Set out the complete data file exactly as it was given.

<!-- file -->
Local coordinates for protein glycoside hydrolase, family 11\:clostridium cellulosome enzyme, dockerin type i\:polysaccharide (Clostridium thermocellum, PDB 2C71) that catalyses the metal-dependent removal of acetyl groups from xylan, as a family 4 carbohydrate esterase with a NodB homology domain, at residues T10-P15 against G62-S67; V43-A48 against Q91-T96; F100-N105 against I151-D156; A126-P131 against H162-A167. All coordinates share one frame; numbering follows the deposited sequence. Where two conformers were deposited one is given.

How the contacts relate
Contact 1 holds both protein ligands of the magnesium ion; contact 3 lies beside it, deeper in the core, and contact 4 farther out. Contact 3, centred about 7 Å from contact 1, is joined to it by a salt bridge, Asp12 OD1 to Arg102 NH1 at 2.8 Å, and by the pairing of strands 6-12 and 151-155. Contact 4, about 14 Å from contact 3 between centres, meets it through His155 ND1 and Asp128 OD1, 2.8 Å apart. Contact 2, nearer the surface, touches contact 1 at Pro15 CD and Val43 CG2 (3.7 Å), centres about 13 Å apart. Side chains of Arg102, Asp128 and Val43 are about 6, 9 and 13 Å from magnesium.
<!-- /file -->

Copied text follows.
Local coordinates for protein glycoside hydrolase, family 11\:clostridium cellulosome enzyme, dockerin type i\:polysaccharide (Clostridium thermocellum, PDB 2C71) that catalyses the metal-dependent removal of acetyl groups from xylan, as a family 4 carbohydrate esterase with a NodB homology domain, at residues T10-P15 against G62-S67; V43-A48 against Q91-T96; F100-N105 against I151-D156; A126-P131 against H162-A167. All coordinates share one frame; numbering follows the deposited sequence. Where two conformers were deposited one is given.

How the contacts relate
Contact 1 holds both protein ligands of the magnesium ion; contact 3 lies beside it, deeper in the core, and contact 4 farther out. Contact 3, centred about 7 Å from contact 1, is joined to it by a salt bridge, Asp12 OD1 to Arg102 NH1 at 2.8 Å, and by the pairing of strands 6-12 and 151-155. Contact 4, about 14 Å from contact 3 between centres, meets it through His155 ND1 and Asp128 OD1, 2.8 Å apart. Contact 2, nearer the surface, touches contact 1 at Pro15 CD and Val43 CG2 (3.7 Å), centres about 13 Å apart. Side chains of Arg102, Asp128 and Val43 are about 6, 9 and 13 Å from magnesium.